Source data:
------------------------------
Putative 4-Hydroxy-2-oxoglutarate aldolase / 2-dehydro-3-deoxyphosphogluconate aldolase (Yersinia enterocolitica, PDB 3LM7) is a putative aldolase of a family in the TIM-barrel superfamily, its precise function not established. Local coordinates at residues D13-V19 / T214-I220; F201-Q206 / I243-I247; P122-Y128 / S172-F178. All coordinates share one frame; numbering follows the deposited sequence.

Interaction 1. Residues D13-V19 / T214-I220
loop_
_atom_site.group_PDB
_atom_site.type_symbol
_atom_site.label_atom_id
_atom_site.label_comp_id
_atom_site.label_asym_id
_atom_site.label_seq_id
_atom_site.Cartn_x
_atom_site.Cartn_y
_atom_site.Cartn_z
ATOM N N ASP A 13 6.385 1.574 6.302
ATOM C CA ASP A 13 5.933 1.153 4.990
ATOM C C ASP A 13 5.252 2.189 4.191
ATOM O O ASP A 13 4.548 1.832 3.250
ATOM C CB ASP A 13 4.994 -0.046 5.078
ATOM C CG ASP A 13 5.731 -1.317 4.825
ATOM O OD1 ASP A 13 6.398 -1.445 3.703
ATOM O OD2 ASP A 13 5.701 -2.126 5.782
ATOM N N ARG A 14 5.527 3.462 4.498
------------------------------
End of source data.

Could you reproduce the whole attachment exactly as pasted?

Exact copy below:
Putative 4-Hydroxy-2-oxoglutarate aldolase / 2-dehydro-3-deoxyphosphogluconate aldolase (Yersinia enterocolitica, PDB 3LM7) is a putative aldolase of a family in the TIM-barrel superfamily, its precise function not established. Local coordinates at residues D13-V19 / T214-I220; F201-Q206 / I243-I247; P122-Y128 / S172-F178. All coordinates share one frame; numbering follows the deposited sequence.

Interaction 1. Residues D13-V19 / T214-I220
loop_
_atom_site.group_PDB
_atom_site.type_symbol
_atom_site.label_atom_id
_atom_site.label_comp_id
_atom_site.label_asym_id
_atom_site.label_seq_id
_atom_site.Cartn_x
_atom_site.Cartn_y
_atom_site.Cartn_z
ATOM N N ASP A 13 6.385 1.574 6.302
ATOM C CA ASP A 13 5.933 1.153 4.990
ATOM C C ASP A 13 5.252 2.189 4.191
ATOM O O ASP A 13 4.548 1.832 3.250
ATOM C CB ASP A 13 4.994 -0.046 5.078
ATOM C CG ASP A 13 5.731 -1.317 4.825
ATOM O OD1 ASP A 13 6.398 -1.445 3.703
ATOM O OD2 ASP A 13 5.701 -2.126 5.782
ATOM N N ARG A 14 5.527 3.462 4.498